Opinions

Why Liberal Arts Colleges and Humanities Majors Are Valuable

Julia Maher ’23

Chief Opinions Editor

One thing that impressed me about Holy Cross during my college search was its personalized liberal arts curriculum. I wanted to keep my options open rather than attend a college that boxed students into majors very early on and did not encourage exploration of many subjects. I appreciate the common requirements and interdisciplinary style of the College’s liberal arts curriculum, not only because of the flexibility they provide in my studies, but also in the path to my future career. As a humanities major, I really enjoy studying English because it gives me a foundation for many different careers as well as invigorates my creative and critical thinking. These are advantages to choosing English as a major, as well as its ability to provide students with transferable skills, unlike some other more specialized programs. Studying English at a liberal arts college allows me to study what I love and have many different career prospects.

Despite liberal arts curriculums and humanities majors providing a lot of valuable information and skills to students, they are often discredited. Although liberal arts curriculum differs from humanities majors (for example, students can study biology and other non-humanities majors at liberal arts colleges), the arguments people use to discredit both are very similar. Some people believe that liberal arts colleges are useless because the curriculum is too broad, and they supposedly do not offer technical skills or any clear paths to careers. These are the same arguments that proponents of a more specialized college education use to discredit humanities majors; they often say that subjects such as English or history are useless and that they will not prepare students for careers.

Both of these assumptions are misguided. Humanities subjects, such as English, foster creative and critical thinking, allow students to develop immaculate oral and written communication skills, and do prepare students for future careers. Employers really value English majors and want to hire them, even more than business majors. While majors like business seemingly provide a straight path to careers, a specialized college education does not always guarantee that you will have “job ready” skills, such as writing, reasoning, and communication skills. (CBS, 2018). Employers really like candidates who are unconventional and think outside of the box, which a liberal arts education and humanities courses provide. Furthermore, although some people value STEM programs over humanities ones, English majors actually have a lower rate of underemployment (29%) than biology majors (35%), according to the Federal Reserve Bank of New York.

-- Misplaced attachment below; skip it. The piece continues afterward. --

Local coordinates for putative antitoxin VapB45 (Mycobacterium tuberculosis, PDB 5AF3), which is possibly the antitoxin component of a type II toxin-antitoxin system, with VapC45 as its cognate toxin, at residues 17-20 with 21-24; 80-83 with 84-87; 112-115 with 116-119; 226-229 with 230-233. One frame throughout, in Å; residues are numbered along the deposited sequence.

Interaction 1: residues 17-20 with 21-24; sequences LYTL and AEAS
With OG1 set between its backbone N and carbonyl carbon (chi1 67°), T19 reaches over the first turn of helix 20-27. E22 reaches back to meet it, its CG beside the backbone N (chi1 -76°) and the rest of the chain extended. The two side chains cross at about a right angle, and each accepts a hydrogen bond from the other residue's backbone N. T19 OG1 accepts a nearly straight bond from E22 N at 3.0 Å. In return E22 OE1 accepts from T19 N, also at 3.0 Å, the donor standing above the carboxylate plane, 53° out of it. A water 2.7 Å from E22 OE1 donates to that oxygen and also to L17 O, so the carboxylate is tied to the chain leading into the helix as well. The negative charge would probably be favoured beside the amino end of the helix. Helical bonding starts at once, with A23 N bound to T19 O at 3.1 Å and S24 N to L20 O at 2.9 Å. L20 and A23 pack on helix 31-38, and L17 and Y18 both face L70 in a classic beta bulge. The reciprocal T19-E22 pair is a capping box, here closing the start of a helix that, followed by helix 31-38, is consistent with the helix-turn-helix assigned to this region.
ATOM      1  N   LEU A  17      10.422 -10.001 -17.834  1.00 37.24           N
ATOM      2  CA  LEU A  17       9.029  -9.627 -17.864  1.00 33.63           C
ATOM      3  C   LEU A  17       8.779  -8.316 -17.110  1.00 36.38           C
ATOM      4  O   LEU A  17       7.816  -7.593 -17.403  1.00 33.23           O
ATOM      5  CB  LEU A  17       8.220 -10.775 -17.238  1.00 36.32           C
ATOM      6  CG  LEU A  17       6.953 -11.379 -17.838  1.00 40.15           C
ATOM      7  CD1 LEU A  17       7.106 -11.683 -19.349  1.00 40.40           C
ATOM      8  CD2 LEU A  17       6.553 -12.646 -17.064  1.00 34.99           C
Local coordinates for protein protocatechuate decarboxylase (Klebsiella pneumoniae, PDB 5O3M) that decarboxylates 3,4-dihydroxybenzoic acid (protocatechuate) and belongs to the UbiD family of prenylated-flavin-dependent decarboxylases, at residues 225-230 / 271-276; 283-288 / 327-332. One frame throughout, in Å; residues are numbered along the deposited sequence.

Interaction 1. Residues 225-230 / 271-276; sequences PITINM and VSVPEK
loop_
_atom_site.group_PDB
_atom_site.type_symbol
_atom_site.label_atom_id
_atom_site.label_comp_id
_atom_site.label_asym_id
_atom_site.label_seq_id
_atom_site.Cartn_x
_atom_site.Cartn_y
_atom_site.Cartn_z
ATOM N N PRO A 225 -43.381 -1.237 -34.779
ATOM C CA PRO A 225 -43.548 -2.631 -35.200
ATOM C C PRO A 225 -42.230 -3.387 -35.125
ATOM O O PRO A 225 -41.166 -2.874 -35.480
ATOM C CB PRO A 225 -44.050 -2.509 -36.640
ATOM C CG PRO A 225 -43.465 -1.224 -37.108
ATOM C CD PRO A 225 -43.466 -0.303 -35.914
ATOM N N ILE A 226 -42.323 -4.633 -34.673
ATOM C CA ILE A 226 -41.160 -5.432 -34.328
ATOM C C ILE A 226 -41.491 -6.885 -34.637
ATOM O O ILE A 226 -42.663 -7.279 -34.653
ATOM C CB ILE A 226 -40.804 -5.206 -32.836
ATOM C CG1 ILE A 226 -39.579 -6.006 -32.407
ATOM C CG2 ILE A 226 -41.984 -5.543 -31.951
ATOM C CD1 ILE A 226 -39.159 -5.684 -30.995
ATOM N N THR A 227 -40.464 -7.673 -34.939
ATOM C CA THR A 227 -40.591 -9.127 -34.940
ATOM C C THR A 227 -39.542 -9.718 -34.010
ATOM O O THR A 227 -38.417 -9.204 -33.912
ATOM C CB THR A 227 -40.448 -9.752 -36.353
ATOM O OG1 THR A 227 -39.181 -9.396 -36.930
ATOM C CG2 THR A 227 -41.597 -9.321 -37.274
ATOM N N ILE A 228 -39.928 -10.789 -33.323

People place far too much importance on college majors. It is very common for people to graduate from college and work in a field completely unrelated to their major. The transferable skills that the English major provides, such as creativity and communication, apply to virtually any career, and most careers provide on-the-job training. Finally, small, rigorous liberal arts colleges like Holy Cross allow students to engage in a vibrant alumni network, which is extremely valuable and is often what guides students to landing their first full-time job out of college—not their major.

People’s careers can either align to their major perfectly, not at all, or anywhere in between. In my case, I am an English major who is pursuing a career in film. One may look at these and ask—how could they possibly connect? Well, people often forget that storytelling and literature provide the foundation of film. Without literature, film would not exist. Films require scripts or even classic novels, which are often later adapted into movies. My English major, as well as my plethora of video editing experience, provides me with a lot of tools with which to enter the film industry. So the next time it feels compelling to devalue liberal arts colleges and humanities majors, it is important to focus on their advantages, too.

Photo Courtsey of Minerva Education

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